There are alternatives to exclusionary discipline.  These alternatives prioritize keeping students in the classroom by helping them understand and address the root causes of their misbehavior.  One promising alternative that has recently been embraced by the District is restorative practices.  Restorative practices refer to a set of school wide values and actions that emphasize the importance of positive relationships as central to building community and provide opportunities to restore relationships when harm has occurred.

    More schools reporting using restorative practices in Pittsburgh Public Schools:

    Although 39 out of 50 schools continue to practice zero tolerance policies, a third of principals report positive changes based on the Student Bill of Rights championed by Teen Bloc students last year.  These changes include reducing the number of minor infractions resulting automatic suspension, using restorative practices such as mediation with students and parents, and more staff having high expectations and modeling positive relationships with students.

    Restorative practices are linked with lower suspension rates in Pittsburgh Public Schools:

    The average suspension rate was lower overall in schools reported to have more effective restorative practices than in schools reported to have less effective restorative practices or that do not use restorative practices.

    4. Schools that work provide stability in leadership

    We know that effective leadership takes time to grow at a school.  Principals must collaborate with teachers to establish a shared vision of instruction and performance.  They must monitor and assess teaching and learning, ensuring that teachers receive meaningful feedback, resources, and flexibility with their time in order to grow their practice.

    Principal stability is linked with positive student outcomes in Pittsburgh.  We looked at the number of principals each high school has had in the past 4 years (range: one to three).  Every school with students in the top quartile of college or trade school attendance, eligibility for the Pittsburgh Promise, and enrollment in advanced courses (Advanced Placement and Center for Advanced Studies) had only one principal in the past four years.

    5. Schools that work for students work for parents

    Parents across the district responded to a survey about their satisfaction with their child’s school.  While survey response rates were generally low and uneven across schools, we found significant relationships among the data we analyzed. Overall, when parents say they would recommend their child’s school to another parent, the following positive indicators of school climate are in place:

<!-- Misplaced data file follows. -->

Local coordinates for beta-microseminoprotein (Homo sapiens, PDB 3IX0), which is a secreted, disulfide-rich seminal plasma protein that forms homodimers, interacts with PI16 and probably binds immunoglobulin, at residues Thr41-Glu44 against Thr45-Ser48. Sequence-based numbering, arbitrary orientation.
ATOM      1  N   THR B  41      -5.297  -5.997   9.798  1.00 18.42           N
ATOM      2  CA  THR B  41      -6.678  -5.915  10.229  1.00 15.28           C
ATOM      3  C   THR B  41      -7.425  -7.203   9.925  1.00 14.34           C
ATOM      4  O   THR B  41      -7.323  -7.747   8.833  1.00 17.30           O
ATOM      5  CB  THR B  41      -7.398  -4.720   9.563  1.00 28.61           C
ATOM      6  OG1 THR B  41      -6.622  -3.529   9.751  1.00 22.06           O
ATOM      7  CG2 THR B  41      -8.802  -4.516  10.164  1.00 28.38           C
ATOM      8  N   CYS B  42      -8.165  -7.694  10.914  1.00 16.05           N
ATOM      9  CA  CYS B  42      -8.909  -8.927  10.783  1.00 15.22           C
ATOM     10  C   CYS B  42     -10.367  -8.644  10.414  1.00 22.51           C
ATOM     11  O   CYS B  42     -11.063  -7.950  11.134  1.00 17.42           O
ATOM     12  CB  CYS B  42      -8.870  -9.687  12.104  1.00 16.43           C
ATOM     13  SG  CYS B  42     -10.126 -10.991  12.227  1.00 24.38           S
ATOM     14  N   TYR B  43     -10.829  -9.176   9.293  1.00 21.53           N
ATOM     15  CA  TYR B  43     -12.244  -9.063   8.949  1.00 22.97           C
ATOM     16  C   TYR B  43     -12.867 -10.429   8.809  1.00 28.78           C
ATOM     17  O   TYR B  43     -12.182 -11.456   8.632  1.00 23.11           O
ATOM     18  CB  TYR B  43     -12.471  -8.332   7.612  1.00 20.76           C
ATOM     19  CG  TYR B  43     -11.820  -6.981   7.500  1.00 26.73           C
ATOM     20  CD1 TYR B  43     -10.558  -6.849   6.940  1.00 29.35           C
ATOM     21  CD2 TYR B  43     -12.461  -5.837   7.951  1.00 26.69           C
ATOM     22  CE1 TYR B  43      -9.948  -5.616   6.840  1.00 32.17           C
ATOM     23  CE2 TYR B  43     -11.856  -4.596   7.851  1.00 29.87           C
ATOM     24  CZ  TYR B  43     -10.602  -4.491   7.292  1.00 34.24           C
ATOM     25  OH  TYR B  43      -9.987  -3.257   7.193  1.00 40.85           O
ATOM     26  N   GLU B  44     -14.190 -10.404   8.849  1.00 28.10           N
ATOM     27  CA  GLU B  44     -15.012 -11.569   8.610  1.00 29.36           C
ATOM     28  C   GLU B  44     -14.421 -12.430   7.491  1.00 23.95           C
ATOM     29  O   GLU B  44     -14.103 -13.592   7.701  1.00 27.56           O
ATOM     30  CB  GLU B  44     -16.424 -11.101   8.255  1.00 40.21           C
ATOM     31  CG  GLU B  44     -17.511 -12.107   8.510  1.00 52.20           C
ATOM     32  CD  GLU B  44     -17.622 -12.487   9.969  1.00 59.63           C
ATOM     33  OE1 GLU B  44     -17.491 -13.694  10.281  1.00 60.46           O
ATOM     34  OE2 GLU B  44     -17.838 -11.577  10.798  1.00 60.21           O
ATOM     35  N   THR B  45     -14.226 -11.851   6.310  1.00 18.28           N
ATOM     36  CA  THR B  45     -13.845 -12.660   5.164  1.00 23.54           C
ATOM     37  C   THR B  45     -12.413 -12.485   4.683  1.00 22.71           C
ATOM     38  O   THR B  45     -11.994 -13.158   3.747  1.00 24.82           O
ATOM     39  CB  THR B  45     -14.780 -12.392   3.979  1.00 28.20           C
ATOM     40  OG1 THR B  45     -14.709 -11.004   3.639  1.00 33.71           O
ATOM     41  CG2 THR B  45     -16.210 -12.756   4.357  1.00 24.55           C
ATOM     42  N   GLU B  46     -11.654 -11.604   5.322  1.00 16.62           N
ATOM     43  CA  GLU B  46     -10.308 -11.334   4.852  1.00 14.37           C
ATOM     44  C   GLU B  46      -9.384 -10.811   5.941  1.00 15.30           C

• More teachers feel the school is a good place to work and learn
    • Student stability rate is higher
    • Chronic absences are lower
    • Fewer students are suspended
    • More students proficient in English and Language Arts and Math
    • Smaller racial achievement gaps

    Want to learn more? Join us Wednesday, August 19, 2015 on Twitter for a tweetup. Use #pghschoolclimate to follow the conversation.

  2. TeenBloc Backs up its Call for a Student Bill of Rights with Research

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    Students lead call for change; Identify school-based obstacles to success

    Surveys of students and administrators reveal striking inequities across district

    Students called on the Pittsburgh Board of Public Education to adopt a Student Bill of Rights as a way to address systemic inequities found in this year’s School Works community action research project.

    Show your support for students by signing a virtual postcard to the Board.

    The results of surveys done through A+ Schools’ School Works program completed by over 400 high school juniors and 26 principals, counselors, and teacher leaders in Pittsburgh’s nine public secondary schools demonstrated that poorer minority students face multiple school-based obstacles to college and career readiness. The key finding from the report provided was that school climate, positive discipline practices, and staff instability are concerns common at high poverty schools.

    “While we know our students come to our schools with a variety of challenges, what we’re seeing is that students who come to our schools with less find themselves in schools that make it harder to get ready for college or career,” said Carey Harris, Executive Director of A+ Schools. 

    Read the full report.

    Scroll through the presentation.

    This research confirmed for TeenBloc student leader, Amma Ababio, a junior at Pittsburgh Allderdice, what she and her colleagues knew when they created the Student Bill of Rights as a way to share their vision for improving education in Pittsburgh. “This vision came out of months of conversations about our personal experiences in Pittsburgh’s public high schools,” said Ababio. “One student talked about how he felt like a prisoner by the way the security guards treated him. Another talked about how she didn’t think it was fair that her school did not have the same resources that other schools had.”